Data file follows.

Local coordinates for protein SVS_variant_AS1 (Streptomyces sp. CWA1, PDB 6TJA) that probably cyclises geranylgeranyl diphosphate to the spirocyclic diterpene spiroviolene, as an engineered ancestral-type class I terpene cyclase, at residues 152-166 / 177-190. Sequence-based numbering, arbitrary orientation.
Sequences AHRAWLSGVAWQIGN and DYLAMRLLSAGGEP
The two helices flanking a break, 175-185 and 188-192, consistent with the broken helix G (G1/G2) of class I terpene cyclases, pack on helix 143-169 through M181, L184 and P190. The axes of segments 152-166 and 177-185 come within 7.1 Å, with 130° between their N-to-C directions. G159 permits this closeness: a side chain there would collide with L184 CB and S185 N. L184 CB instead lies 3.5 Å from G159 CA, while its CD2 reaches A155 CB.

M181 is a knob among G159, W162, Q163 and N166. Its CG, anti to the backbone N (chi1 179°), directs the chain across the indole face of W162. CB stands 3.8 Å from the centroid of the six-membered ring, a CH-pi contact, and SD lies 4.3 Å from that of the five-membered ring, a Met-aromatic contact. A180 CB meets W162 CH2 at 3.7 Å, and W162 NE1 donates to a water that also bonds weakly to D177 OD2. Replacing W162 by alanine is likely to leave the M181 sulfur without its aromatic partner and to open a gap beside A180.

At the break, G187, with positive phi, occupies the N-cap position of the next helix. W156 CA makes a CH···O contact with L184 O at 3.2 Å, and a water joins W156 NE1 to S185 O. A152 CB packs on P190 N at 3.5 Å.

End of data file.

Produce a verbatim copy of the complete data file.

Local coordinates for protein SVS_variant_AS1 (Streptomyces sp. CWA1, PDB 6TJA) that probably cyclises geranylgeranyl diphosphate to the spirocyclic diterpene spiroviolene, as an engineered ancestral-type class I terpene cyclase, at residues 152-166 / 177-190. Sequence-based numbering, arbitrary orientation.
Sequences AHRAWLSGVAWQIGN and DYLAMRLLSAGGEP
The two helices flanking a break, 175-185 and 188-192, consistent with the broken helix G (G1/G2) of class I terpene cyclases, pack on helix 143-169 through M181, L184 and P190. The axes of segments 152-166 and 177-185 come within 7.1 Å, with 130° between their N-to-C directions. G159 permits this closeness: a side chain there would collide with L184 CB and S185 N. L184 CB instead lies 3.5 Å from G159 CA, while its CD2 reaches A155 CB.

M181 is a knob among G159, W162, Q163 and N166. Its CG, anti to the backbone N (chi1 179°), directs the chain across the indole face of W162. CB stands 3.8 Å from the centroid of the six-membered ring, a CH-pi contact, and SD lies 4.3 Å from that of the five-membered ring, a Met-aromatic contact. A180 CB meets W162 CH2 at 3.7 Å, and W162 NE1 donates to a water that also bonds weakly to D177 OD2. Replacing W162 by alanine is likely to leave the M181 sulfur without its aromatic partner and to open a gap beside A180.

At the break, G187, with positive phi, occupies the N-cap position of the next helix. W156 CA makes a CH···O contact with L184 O at 3.2 Å, and a water joins W156 NE1 to S185 O. A152 CB packs on P190 N at 3.5 Å.